Oct 12, 2018
Krunchyman (All reviews)
“Wonderfully strange.” — Krunchyman

I can’t quite put my finger on it, but something about The Diary of Tortov Roddle feels quite exceptional. In the eye of an impartial observer, the six stories may seem a bit disjointed, with no obvious through line or extensive exploration into the character’s psyche. Be that as it may, it would seem that The Diary of Tortov Roddle was not meant to be understood through the narrow prism of human logic, but, more or less, experienced via innate emotions. A placid, visceral viewing experience if there ever was one.

The surrealistic approach, along with the imaginative artwork, gives the impression that the director breathed life into an oil painting. The aesthetic — unadorned, yet bizarre —compliments the critical events quite nicely, imparting a useful “essence” into each story. Furthermore, the use of natural sounds, like the wind blowing in The City of Light or the fire crackling in Moonlight Travelers, feel palpable, as if it were emanating through the screen itself. These noises serve a useful function to enable the viewer to “connect” with the anime on a personal level, allowing the events, like the community gathering or the reminiscing about a past love, feel more impactful.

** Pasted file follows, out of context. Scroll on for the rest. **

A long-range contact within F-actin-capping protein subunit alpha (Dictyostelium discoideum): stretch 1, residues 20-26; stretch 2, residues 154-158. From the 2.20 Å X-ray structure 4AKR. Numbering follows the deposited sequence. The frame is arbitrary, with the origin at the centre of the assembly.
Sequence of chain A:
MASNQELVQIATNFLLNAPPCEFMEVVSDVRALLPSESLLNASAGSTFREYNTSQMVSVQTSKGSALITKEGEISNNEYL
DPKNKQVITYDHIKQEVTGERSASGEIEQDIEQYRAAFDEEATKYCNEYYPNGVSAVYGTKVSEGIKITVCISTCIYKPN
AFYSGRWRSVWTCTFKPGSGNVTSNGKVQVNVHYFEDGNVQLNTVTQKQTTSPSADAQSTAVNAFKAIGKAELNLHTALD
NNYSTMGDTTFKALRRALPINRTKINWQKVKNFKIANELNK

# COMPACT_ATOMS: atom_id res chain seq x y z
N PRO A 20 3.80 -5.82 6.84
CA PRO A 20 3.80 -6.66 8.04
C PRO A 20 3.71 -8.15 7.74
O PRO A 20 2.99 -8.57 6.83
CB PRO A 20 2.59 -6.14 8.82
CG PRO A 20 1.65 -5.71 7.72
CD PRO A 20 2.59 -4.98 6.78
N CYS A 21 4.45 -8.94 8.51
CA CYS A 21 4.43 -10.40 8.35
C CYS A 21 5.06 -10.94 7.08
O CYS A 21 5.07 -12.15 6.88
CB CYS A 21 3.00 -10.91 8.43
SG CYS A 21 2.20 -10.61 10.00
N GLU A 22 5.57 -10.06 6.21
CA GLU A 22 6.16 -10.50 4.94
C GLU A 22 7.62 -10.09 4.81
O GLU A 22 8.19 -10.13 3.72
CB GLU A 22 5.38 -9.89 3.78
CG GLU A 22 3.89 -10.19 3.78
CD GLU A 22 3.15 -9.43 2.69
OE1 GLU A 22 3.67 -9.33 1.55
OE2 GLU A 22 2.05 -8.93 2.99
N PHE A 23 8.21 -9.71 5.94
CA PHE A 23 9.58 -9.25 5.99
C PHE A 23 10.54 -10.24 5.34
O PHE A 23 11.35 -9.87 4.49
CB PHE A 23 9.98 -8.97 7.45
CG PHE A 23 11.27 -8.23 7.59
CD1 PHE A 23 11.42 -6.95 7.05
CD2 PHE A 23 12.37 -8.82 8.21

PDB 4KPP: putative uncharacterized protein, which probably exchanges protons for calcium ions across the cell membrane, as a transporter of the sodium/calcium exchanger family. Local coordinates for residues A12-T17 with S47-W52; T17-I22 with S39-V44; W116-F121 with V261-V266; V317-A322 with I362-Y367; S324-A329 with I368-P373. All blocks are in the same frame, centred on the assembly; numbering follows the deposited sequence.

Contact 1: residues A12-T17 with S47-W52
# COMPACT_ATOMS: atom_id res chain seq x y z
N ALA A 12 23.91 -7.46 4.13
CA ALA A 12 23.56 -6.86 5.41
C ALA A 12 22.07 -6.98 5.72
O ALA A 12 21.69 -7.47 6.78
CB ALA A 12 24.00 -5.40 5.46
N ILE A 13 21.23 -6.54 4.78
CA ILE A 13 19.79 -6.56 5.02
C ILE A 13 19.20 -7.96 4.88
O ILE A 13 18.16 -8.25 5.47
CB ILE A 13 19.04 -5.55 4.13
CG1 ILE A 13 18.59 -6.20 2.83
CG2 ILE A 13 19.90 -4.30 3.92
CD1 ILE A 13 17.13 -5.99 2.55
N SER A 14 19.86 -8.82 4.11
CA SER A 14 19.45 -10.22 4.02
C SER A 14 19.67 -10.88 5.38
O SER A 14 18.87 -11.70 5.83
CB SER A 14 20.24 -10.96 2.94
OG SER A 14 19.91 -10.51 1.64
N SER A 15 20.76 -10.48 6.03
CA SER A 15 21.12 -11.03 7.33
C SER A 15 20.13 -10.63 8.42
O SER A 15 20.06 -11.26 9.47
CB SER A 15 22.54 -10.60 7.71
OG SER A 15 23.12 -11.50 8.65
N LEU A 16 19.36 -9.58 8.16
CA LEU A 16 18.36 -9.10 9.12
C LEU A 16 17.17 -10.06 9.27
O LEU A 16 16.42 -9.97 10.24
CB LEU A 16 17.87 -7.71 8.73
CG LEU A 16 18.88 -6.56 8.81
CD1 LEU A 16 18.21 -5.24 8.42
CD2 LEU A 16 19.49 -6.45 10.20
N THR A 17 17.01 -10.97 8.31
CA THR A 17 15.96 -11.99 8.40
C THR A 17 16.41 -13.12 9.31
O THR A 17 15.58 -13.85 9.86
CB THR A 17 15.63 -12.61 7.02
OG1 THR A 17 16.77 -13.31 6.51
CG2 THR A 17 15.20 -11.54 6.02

Simply put: it’s a pleasant viewing experience.

It harkens to a transient, spontaneous existence, in which exhilarating moments happen fortuitously in a most unexpected manner. We observe, we react, and then we move on — similar to Tortov — to our subsequent eye-opening journey. It may be aimless, it may seem futile, and it may feel positively chaotic; nevertheless, if we maintain an open-mind, we may enjoy ourselves on this haphazard adventure called life, and possibly learn something new along the way.

8/10 — Enjoyment (the rating I used for this review)

6/10 — Overall (the rating I use for my own personal list)